PHYSICAL ACTIVITIES AND TYPE 2 DIABETES
Physical activity (exercise) is very good for all people and especially those with diabetes
Getting started may not be easy, but is possible once you take those first few steps
You may need to see your health care team and have a medical check before increasing your level of physical activity
Moderate exercise done most days of the week is best
Aerobic exercise (exercise that uses up oxygen) is best for improving your health
You don’t have to do a huge amount of exercise to improve your health (the equivalent of 20-30 minutes walk each day)
Regular physical activity doesn’t mean exercising to become an Olympic athlete! The best sort of physical activity is something of the equivalent effort of walking briskly for 30 minutes on most days of the week. This does not have to be in one 30 minute block. Shorter amounts (5 or 10 minute blocks that all add up to at least 30 minutes daily) work just as well.
Increasing your level of physical activity all starts with the single steps you take each day. Taking that first step can be difficult. Maybe you’ve never been active. Maybe you used to be but over the years you’ve stopped. We all have our reasons for being inactive. We may think we are:
- Too old
- Too overweight
- Too weak
- Too sick
- Too busy
- Too tired
- Too discouraged
It’s never too late to start increasing your level of physical activity. With few exceptions, even if you’re disabled or injured you can still improve your level of fitness. Once you get going, you’ll be amazed how quickly those excuses fade away!
The first step – see your health care team
If you have any complications of diabetes, a history of heart disease, or diabetes for more than 8 years, you should get a thorough medical check before increasing your level of physical activity.
This should check your:
- Blood pressure
- Blood lipid levels (cholesterol)
- HBA1c (a blood test that measures your average blood glucose levels)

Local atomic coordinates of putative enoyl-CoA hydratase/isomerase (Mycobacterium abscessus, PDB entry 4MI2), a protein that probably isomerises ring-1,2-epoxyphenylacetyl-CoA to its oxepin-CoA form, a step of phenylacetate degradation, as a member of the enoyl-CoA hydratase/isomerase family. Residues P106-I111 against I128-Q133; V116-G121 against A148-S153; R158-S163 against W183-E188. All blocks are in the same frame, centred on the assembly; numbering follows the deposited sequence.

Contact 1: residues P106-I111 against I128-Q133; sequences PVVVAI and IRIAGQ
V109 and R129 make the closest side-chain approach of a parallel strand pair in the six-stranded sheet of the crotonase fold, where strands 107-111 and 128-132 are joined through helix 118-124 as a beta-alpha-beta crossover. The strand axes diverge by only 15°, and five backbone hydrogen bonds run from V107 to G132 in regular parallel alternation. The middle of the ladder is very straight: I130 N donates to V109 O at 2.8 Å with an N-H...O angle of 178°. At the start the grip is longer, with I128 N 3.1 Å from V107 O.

- Health of your heart and circulatory system
The key to getting the benefits of physical activity is to stick at it over time. You will gain far more health benefits if you have regular moderate amounts of exercise every day than if you exercise for longer on only one or two days of the week.
Physical activity (or exercise) can help you:
- Feel better (it improves mood)
- Look better (which improves mood and self esteem)
- Sleep better
- Lower your blood pressure
- Lower your blood glucose levels
- Improve your lipid levels (cholesterol)
- Manage your weight
- Improve your cardiovascular fitness (and reduce heart and blood vessel disease)
- Reduce stress levels
What sort of physical activity is best?
The sort of activity that is most beneficial is what is called ‘aerobic’ activity. This means activity that uses oxygen. You know if you are aerobically active because you will have to breathe harder than when you are resting. Your breathing should still be comfortable however. You may need to discuss with your doctor or diabetes nurse educator what type of physical activity is best for you.
Examples of aerobic activity are:
- Mowing the lawns
- Doing the vacuum cleaning
- Playing ball games
- Aerobics or dance classes
- Washing the car
Some complications of diabetes can make certain types of physical activity bad choices. Ask your doctor or diabetes nurse educator to write you a physical activity prescription (Green Prescription).
A Green Prescription is a health professional’s written advice to a patient to be physically active as part of the patient’s health management. Ask for a physical activity plan that takes into account your current level of activity, special health concerns, and your diabetes management plan.
Do you have an injury, illness or disability?
What are your options for physical activity if you have an injury, illness to disability?
Use this Activity Sheet to be active sitting down.